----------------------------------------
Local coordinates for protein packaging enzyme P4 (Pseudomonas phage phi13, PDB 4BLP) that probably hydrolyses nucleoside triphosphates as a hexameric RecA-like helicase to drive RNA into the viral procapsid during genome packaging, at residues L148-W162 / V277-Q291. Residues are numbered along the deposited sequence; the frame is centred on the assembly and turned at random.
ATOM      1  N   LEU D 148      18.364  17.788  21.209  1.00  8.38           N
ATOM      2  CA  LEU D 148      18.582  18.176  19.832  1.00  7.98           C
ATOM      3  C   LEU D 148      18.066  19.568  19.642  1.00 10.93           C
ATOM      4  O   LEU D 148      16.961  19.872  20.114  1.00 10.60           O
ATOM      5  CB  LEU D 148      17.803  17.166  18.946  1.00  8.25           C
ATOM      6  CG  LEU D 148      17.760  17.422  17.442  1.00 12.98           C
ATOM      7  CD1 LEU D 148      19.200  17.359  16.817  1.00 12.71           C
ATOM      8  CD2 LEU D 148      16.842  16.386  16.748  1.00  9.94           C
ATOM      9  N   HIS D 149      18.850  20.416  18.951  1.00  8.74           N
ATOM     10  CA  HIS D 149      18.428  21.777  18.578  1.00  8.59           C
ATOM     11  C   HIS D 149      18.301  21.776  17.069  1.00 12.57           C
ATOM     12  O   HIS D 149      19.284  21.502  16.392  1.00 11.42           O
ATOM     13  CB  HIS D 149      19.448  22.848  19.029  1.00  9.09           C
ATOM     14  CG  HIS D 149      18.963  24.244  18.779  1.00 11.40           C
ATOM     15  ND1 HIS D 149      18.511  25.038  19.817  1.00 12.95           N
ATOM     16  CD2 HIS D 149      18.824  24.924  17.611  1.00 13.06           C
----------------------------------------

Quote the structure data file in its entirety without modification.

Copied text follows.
Local coordinates for protein packaging enzyme P4 (Pseudomonas phage phi13, PDB 4BLP) that probably hydrolyses nucleoside triphosphates as a hexameric RecA-like helicase to drive RNA into the viral procapsid during genome packaging, at residues L148-W162 / V277-Q291. Residues are numbered along the deposited sequence; the frame is centred on the assembly and turned at random.
ATOM      1  N   LEU D 148      18.364  17.788  21.209  1.00  8.38           N
ATOM      2  CA  LEU D 148      18.582  18.176  19.832  1.00  7.98           C
ATOM      3  C   LEU D 148      18.066  19.568  19.642  1.00 10.93           C
ATOM      4  O   LEU D 148      16.961  19.872  20.114  1.00 10.60           O
ATOM      5  CB  LEU D 148      17.803  17.166  18.946  1.00  8.25           C
ATOM      6  CG  LEU D 148      17.760  17.422  17.442  1.00 12.98           C
ATOM      7  CD1 LEU D 148      19.200  17.359  16.817  1.00 12.71           C
ATOM      8  CD2 LEU D 148      16.842  16.386  16.748  1.00  9.94           C
ATOM      9  N   HIS D 149      18.850  20.416  18.951  1.00  8.74           N
ATOM     10  CA  HIS D 149      18.428  21.777  18.578  1.00  8.59           C
ATOM     11  C   HIS D 149      18.301  21.776  17.069  1.00 12.57           C
ATOM     12  O   HIS D 149      19.284  21.502  16.392  1.00 11.42           O
ATOM     13  CB  HIS D 149      19.448  22.848  19.029  1.00  9.09           C
ATOM     14  CG  HIS D 149      18.963  24.244  18.779  1.00 11.40           C
ATOM     15  ND1 HIS D 149      18.511  25.038  19.817  1.00 12.95           N
ATOM     16  CD2 HIS D 149      18.824  24.924  17.611  1.00 13.06           C